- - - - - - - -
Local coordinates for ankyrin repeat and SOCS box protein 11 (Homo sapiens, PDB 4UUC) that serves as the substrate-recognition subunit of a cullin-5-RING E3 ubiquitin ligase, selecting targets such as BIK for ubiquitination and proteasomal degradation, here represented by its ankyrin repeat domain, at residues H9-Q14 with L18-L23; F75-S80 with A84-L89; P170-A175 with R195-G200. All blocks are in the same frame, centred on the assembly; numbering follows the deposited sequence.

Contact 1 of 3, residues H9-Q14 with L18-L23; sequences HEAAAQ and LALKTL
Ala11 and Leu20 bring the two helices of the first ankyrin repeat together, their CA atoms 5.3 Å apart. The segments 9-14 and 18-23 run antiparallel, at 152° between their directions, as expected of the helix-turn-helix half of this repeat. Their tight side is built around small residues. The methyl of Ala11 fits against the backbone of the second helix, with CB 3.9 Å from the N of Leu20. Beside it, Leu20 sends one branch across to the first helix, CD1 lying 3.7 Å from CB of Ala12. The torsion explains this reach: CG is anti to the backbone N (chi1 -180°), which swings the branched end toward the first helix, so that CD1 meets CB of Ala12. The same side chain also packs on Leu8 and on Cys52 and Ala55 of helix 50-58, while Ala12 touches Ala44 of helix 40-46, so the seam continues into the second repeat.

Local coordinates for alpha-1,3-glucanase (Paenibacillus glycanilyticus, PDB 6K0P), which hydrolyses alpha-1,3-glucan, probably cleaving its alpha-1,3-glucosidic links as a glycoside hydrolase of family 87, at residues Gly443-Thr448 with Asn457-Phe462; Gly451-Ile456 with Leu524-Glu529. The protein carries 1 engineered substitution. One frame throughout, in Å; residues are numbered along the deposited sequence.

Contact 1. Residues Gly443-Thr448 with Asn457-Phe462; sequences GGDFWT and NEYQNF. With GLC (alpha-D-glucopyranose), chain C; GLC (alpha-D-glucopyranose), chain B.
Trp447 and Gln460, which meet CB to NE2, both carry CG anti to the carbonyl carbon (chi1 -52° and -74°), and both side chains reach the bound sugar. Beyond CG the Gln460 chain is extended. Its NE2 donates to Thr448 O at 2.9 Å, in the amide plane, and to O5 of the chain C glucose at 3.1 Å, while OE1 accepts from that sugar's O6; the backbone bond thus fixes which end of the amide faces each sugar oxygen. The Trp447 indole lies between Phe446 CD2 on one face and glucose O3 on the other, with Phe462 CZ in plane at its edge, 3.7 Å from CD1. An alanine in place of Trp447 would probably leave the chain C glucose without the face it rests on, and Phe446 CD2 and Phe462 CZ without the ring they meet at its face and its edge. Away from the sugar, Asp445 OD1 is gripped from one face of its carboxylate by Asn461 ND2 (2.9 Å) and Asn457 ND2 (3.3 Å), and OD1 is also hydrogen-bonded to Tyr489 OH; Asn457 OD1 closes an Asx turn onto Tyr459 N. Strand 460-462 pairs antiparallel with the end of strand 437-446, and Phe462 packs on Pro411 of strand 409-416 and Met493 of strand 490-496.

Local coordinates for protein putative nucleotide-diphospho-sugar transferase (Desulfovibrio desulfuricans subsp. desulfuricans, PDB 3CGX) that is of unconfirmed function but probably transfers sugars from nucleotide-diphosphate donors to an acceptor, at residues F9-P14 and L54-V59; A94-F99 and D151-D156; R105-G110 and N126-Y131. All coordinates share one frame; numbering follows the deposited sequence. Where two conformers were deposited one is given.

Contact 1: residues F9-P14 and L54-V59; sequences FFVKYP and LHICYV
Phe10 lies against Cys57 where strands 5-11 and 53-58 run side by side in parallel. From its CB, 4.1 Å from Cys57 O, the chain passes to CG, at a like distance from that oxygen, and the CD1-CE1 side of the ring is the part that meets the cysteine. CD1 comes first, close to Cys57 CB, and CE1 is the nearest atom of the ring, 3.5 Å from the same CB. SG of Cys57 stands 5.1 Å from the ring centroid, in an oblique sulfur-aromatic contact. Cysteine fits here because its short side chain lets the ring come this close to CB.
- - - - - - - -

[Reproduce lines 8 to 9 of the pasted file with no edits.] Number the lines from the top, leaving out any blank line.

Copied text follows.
Contact 1: residues F9-P14 and L54-V59; sequences FFVKYP and LHICYV
Phe10 lies against Cys57 where strands 5-11 and 53-58 run side by side in parallel. From its CB, 4.1 Å from Cys57 O, the chain passes to CG, at a like distance from that oxygen, and the CD1-CE1 side of the ring is the part that meets the cysteine. CD1 comes first, close to Cys57 CB, and CE1 is the nearest atom of the ring, 3.5 Å from the same CB. SG of Cys57 stands 5.1 Å from the ring centroid, in an oblique sulfur-aromatic contact. Cysteine fits here because its short side chain lets the ring come this close to CB.